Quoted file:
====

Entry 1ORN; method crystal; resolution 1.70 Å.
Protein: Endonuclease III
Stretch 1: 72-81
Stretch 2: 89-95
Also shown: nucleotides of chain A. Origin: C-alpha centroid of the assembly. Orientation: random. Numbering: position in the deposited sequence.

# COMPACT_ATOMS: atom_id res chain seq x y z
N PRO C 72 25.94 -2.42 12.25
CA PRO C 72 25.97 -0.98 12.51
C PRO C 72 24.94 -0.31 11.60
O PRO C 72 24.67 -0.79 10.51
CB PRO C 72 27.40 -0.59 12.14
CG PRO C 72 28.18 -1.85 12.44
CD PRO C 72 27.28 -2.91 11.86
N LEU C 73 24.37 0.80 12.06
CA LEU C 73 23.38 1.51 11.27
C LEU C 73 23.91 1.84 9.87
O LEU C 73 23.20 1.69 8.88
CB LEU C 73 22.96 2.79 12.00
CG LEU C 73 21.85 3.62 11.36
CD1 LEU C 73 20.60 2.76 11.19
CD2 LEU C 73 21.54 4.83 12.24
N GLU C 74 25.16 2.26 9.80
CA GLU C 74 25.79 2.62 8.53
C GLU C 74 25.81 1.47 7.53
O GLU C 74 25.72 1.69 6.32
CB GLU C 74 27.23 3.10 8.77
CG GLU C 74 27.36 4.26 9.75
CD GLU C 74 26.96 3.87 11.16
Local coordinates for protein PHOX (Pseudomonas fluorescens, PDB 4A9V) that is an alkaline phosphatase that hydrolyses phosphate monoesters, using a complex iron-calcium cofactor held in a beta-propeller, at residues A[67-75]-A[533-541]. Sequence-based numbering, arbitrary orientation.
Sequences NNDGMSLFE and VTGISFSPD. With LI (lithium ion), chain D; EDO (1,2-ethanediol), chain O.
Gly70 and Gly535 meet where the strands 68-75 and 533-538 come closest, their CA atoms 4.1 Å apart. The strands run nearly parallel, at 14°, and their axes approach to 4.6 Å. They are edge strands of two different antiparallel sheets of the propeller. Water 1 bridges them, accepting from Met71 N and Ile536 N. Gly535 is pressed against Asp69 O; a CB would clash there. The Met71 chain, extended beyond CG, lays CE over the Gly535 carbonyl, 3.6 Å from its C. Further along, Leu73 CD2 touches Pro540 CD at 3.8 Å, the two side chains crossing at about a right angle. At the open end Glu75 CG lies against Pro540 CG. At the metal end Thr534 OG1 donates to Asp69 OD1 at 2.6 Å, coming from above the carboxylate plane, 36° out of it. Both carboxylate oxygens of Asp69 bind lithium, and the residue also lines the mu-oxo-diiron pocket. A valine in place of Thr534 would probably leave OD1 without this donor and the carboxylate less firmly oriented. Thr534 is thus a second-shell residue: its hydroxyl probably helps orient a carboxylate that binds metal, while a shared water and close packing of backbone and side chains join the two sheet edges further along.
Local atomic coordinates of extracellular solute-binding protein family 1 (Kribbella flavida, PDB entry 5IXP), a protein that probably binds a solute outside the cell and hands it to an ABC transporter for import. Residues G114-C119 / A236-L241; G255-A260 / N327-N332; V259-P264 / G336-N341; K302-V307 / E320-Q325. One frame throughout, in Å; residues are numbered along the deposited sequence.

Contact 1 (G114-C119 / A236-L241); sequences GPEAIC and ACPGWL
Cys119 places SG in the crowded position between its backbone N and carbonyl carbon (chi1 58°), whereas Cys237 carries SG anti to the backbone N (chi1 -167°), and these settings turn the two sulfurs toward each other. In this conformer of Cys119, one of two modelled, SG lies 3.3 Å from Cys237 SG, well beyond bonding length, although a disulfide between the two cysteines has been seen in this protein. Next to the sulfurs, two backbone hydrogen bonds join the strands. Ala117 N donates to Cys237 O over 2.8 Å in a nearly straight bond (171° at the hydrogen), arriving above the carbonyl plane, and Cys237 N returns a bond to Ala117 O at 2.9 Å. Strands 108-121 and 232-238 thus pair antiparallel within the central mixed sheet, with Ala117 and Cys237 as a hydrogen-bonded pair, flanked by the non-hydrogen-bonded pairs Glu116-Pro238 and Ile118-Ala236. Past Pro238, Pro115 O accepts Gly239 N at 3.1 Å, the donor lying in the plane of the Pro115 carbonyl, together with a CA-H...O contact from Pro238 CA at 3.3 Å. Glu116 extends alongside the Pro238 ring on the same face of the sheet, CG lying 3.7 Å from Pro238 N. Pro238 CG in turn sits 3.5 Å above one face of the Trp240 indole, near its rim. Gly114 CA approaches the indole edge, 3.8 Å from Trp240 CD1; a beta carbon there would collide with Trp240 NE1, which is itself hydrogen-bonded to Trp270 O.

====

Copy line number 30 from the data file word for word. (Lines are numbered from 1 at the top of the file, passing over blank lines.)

Sequences NNDGMSLFE and VTGISFSPD. With LI (lithium ion), chain D; EDO (1,2-ethanediol), chain O.